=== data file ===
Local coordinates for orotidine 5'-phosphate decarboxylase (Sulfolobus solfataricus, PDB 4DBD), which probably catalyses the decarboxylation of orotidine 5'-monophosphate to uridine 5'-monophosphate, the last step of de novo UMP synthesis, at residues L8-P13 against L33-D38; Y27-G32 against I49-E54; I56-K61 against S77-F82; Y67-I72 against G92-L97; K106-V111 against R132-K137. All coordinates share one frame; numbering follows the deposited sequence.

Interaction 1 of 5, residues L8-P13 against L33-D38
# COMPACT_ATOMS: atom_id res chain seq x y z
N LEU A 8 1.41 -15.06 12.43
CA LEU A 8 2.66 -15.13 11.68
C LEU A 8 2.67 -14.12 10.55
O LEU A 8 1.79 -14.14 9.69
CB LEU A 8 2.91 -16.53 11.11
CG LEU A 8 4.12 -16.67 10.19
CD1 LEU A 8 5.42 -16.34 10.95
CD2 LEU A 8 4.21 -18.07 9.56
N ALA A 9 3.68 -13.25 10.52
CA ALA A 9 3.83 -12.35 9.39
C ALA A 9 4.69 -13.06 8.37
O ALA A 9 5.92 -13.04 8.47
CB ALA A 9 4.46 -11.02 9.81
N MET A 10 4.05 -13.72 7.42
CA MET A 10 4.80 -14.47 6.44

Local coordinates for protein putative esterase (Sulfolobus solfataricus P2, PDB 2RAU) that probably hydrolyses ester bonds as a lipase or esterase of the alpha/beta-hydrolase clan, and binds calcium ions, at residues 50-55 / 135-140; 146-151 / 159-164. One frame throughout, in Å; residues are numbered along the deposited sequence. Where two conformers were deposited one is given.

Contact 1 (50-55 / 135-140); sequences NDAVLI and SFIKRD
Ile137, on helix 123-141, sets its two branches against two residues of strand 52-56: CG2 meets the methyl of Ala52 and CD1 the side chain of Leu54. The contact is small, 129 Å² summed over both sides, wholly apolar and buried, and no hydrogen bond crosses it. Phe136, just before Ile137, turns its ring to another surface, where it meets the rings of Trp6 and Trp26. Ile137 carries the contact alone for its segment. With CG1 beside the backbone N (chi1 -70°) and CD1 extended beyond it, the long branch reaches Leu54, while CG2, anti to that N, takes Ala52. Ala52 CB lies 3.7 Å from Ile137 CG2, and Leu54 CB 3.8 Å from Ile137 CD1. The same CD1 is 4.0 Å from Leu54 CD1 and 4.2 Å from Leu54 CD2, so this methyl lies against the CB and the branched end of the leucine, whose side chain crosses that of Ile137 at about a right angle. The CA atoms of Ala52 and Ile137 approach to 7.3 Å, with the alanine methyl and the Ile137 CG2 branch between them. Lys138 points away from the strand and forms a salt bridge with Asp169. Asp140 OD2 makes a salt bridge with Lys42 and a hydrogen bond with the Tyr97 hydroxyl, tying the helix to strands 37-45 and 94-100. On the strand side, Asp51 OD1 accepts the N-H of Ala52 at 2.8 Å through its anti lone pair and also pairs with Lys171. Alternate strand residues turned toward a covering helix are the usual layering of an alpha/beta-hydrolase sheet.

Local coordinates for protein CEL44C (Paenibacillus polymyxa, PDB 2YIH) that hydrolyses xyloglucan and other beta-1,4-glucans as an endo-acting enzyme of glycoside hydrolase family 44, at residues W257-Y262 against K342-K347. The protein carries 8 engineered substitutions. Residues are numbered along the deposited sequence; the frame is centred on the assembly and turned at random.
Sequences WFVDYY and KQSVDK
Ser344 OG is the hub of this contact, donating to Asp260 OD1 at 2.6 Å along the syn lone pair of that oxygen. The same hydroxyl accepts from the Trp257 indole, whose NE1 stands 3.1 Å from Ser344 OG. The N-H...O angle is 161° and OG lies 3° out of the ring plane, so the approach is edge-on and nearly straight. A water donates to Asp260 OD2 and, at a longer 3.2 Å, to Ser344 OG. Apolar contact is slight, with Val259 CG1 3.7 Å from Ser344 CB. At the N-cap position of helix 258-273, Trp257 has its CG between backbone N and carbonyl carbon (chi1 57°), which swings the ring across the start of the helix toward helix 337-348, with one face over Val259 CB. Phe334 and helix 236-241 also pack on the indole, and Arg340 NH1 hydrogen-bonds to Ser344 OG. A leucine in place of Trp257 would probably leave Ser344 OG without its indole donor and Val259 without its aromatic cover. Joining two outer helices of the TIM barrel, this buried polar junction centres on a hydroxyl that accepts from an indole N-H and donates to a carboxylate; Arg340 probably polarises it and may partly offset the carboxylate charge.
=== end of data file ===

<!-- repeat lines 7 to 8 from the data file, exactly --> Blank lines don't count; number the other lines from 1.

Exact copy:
O LEU A 8 1.79 -14.14 9.69
CB LEU A 8 2.91 -16.53 11.11